The Great Al-Omari Mosque was built in 1291 by Mamluk Sultan
al-Mansur Qalawun atop a Crusader fortification and church that included a refectory,
stables and rooms for the knights Templar. The complex is expansive and was the
largest and most important mosque in the city prior to the construction of the
Hariri mosque in 2003 on Saida’s northern fringes. The interior is impressive,
with a 10-meter high ceiling that is held by study external buttressing from
the Crusader era. The mosque was renovated repeatedly at the end of the 19th
century, and was partially destroyed by Israeli bombardment during the Invasion
of Lebanon in 1982. Since then, it has been rebuilt in 1986 using traditional
construction techniques and the remains of the same stones on site. The
renovation project received the Aga Khan Award for Architecture in the
The mosque is longitudinal and oriented along an east-west
axis which suggests that it had previously been a church built in the
neo-byzantine style. Once it was converted to a mosque in 1291, a minbar was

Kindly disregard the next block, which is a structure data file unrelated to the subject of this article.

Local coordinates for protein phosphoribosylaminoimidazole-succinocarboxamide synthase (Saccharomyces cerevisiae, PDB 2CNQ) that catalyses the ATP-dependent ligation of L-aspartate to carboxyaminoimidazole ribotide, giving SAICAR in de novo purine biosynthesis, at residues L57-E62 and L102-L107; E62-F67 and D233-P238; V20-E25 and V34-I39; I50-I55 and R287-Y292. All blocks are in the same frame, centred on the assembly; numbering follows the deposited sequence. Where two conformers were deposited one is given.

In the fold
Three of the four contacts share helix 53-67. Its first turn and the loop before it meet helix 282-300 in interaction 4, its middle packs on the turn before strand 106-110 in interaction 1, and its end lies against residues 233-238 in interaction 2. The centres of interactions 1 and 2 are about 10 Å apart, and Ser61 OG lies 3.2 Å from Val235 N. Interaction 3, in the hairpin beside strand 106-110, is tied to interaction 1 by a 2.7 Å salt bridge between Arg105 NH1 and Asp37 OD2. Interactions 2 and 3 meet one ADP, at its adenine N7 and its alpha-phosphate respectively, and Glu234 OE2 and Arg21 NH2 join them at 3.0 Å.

added on the southern façade, shifting the primary orientation of the building
towards the north-south axis. Over time, an external courtyard and accessory
prayer halls were added on the north side, as well as a series of ablution
rooms, a school, and a minaret that dates from the late Ottoman period.
Najjar, Jasmina, ed. Old Saida: The History of a City, a Legend for the Future. Beirut, 2008.
Ludvigsen, Børre. Sidon in History, 2018. https://almashriq.hiof.no/lebanon/900/910/919/saida1/history.html.
Jami' al-Omari al-Kabir (Transliterated)
الجامع العمري الكبير (Original)
المسجد العمري (Alternate)
Built by Sultan Al-Mansur Qalawun, Shelled and Partially Destroyed by Israeli Bombardment, Reconstruction Efforts Funded by Bahaeddine Hariri